walkabout

Celebrity vs Walkabout - What's the difference?

celebrity | walkabout |


As nouns the difference between celebrity and walkabout

is that celebrity is (label) a rite or ceremony while walkabout is (australian aboriginal) a nomadic excursion into the bush, especially one taken by young teenage boys in certain ancient-custom honoring tribes.

Stroll vs Walkabout - What's the difference?

stroll | walkabout |


As nouns the difference between stroll and walkabout

is that stroll is a wandering on foot; an idle and leisurely walk; a ramble while walkabout is (australian aboriginal) a nomadic excursion into the bush, especially one taken by young teenage boys in certain ancient-custom honoring tribes.

As a verb stroll

is to wander on foot; to ramble idly or leisurely; to rove.

Trip vs Walkabout - What's the difference?

trip | walkabout |


As nouns the difference between trip and walkabout

is that trip is a journey; an excursion or jaunt while walkabout is (australian aboriginal) a nomadic excursion into the bush, especially one taken by young teenage boys in certain ancient-custom honoring tribes.

As a verb trip

is to fall over or stumble over an object as a result of striking it with one's foot.

As a adjective trip

is (poker slang) of or relating to.

Public vs Walkabout - What's the difference?

public | walkabout |


As nouns the difference between public and walkabout

is that public is the people in general, regardless of membership of any particular group while walkabout is (australian aboriginal) a nomadic excursion into the bush, especially one taken by young teenage boys in certain ancient-custom honoring tribes.

As a adjective public

is able to be seen or known by everyone; open to general view, happening without concealment.

Walking vs Walkabout - What's the difference?

walking | walkabout |


As nouns the difference between walking and walkabout

is that walking is while walkabout is (australian aboriginal) a nomadic excursion into the bush, especially one taken by young teenage boys in certain ancient-custom honoring tribes.

As a verb walking

is .

As a adjective walking

is as a human; living.

Bush vs Walkabout - What's the difference?

bush | walkabout |


As nouns the difference between bush and walkabout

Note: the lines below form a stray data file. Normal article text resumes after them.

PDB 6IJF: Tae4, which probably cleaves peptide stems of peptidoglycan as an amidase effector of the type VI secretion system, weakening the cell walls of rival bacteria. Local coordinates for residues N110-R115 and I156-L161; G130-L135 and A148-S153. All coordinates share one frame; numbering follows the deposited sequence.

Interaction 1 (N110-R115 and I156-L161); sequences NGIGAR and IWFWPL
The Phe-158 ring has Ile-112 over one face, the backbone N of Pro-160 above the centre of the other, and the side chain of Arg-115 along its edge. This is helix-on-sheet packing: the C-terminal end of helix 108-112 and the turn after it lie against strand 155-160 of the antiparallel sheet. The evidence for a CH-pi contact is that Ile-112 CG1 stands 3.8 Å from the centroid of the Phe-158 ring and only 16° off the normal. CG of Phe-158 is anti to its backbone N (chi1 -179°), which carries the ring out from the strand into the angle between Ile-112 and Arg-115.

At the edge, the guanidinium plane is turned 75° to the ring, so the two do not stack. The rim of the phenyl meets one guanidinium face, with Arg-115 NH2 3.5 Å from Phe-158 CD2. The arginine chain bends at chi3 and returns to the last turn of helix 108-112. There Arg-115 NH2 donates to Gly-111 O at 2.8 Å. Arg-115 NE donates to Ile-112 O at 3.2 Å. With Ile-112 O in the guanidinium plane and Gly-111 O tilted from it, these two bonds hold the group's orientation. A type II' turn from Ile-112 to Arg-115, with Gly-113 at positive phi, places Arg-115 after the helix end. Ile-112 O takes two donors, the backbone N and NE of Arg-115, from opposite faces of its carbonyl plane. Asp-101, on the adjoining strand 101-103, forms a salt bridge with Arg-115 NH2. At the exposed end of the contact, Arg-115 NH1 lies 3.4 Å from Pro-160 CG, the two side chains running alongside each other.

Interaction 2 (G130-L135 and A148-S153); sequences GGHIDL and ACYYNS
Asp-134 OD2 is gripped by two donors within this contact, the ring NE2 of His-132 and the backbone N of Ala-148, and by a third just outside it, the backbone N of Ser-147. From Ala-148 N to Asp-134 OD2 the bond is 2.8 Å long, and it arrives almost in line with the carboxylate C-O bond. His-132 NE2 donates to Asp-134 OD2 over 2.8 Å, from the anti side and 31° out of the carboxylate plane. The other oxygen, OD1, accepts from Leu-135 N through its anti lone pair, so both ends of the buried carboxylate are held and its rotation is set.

is that bush is (horticulture) a woody plant distinguished from a tree by its multiple stems and lower height, being usually less than six metres tall; a horticultural rather than strictly botanical category or bush can be (archaic) a tavern or wine merchant or bush can be rural areas, typically remote, wooded, undeveloped and uncultivated or bush can be (baseball) amateurish behavior, short for "bush league behavior" or bush can be a thick washer or hollow cylinder of metal (also bushing) while walkabout is (australian aboriginal) a nomadic excursion into the bush, especially one taken by young teenage boys in certain ancient-custom honoring tribes.

As a verb bush

is to branch thickly in the manner of a bush or bush can be to furnish with a bush or lining.

As a adjective bush

is the noun "bush", used attributively or bush can be (colloquial) not skilled; not professional; not major league.

As a adverb bush

is (australia) towards the direction of the outback.

Excursion vs Walkabout - What's the difference?

excursion | walkabout |


As nouns the difference between excursion and walkabout

is that excursion is a brief recreational trip; a journey out of the usual way while walkabout is (australian aboriginal) a nomadic excursion into the bush, especially one taken by young teenage boys in certain ancient-custom honoring tribes.

Nomadic vs Walkabout - What's the difference?

nomadic | walkabout |


As a adjective nomadic

is of, or relating to nomads.

As a noun walkabout is

(australian aboriginal) a nomadic excursion into the bush, especially one taken by young teenage boys in certain ancient-custom honoring tribes.

What is the difference between walkabout and about?

walkabout | about | Derived terms |

Walkabout is a derived term of about.


As a noun walkabout

is {{context|australian aboriginal|lang=en}} a nomadic excursion into the bush, especially one taken by young teenage boys in certain ancient-custom honoring tribes.

As a preposition about is

in a circle around; all round; on every side of; on the outside of {{defdate|first attested prior to 1150}}.

As a adverb about is

on all sides; around {{defdate|first attested prior to 1150}}.

As a adjective about is

moving around; astir.

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